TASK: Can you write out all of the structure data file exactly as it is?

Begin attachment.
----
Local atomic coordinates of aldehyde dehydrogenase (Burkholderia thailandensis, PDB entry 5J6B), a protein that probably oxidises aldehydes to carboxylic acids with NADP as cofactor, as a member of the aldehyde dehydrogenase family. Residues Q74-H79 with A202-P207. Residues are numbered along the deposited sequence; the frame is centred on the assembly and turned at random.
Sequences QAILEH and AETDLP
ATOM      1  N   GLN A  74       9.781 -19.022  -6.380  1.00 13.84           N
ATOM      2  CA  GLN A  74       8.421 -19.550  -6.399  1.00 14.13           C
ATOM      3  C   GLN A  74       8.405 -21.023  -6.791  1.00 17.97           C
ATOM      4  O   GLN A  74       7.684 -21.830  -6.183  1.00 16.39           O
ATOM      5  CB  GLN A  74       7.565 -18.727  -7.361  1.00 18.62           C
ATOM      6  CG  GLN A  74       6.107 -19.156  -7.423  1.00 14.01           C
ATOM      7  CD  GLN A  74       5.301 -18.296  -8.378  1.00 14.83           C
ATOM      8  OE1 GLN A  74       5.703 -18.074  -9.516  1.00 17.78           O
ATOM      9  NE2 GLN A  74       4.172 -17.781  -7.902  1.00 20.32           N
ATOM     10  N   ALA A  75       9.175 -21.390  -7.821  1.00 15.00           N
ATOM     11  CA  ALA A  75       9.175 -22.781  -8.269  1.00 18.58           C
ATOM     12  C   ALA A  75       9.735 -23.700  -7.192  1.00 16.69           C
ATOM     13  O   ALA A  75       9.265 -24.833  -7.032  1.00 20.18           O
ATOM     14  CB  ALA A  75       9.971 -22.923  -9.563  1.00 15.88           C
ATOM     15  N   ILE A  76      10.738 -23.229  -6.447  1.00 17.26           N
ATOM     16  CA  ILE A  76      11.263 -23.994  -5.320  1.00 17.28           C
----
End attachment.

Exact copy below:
Local atomic coordinates of aldehyde dehydrogenase (Burkholderia thailandensis, PDB entry 5J6B), a protein that probably oxidises aldehydes to carboxylic acids with NADP as cofactor, as a member of the aldehyde dehydrogenase family. Residues Q74-H79 with A202-P207. Residues are numbered along the deposited sequence; the frame is centred on the assembly and turned at random.
Sequences QAILEH and AETDLP
ATOM      1  N   GLN A  74       9.781 -19.022  -6.380  1.00 13.84           N
ATOM      2  CA  GLN A  74       8.421 -19.550  -6.399  1.00 14.13           C
ATOM      3  C   GLN A  74       8.405 -21.023  -6.791  1.00 17.97           C
ATOM      4  O   GLN A  74       7.684 -21.830  -6.183  1.00 16.39           O
ATOM      5  CB  GLN A  74       7.565 -18.727  -7.361  1.00 18.62           C
ATOM      6  CG  GLN A  74       6.107 -19.156  -7.423  1.00 14.01           C
ATOM      7  CD  GLN A  74       5.301 -18.296  -8.378  1.00 14.83           C
ATOM      8  OE1 GLN A  74       5.703 -18.074  -9.516  1.00 17.78           O
ATOM      9  NE2 GLN A  74       4.172 -17.781  -7.902  1.00 20.32           N
ATOM     10  N   ALA A  75       9.175 -21.390  -7.821  1.00 15.00           N
ATOM     11  CA  ALA A  75       9.175 -22.781  -8.269  1.00 18.58           C
ATOM     12  C   ALA A  75       9.735 -23.700  -7.192  1.00 16.69           C
ATOM     13  O   ALA A  75       9.265 -24.833  -7.032  1.00 20.18           O
ATOM     14  CB  ALA A  75       9.971 -22.923  -9.563  1.00 15.88           C
ATOM     15  N   ILE A  76      10.738 -23.229  -6.447  1.00 17.26           N
ATOM     16  CA  ILE A  76      11.263 -23.994  -5.320  1.00 17.28           C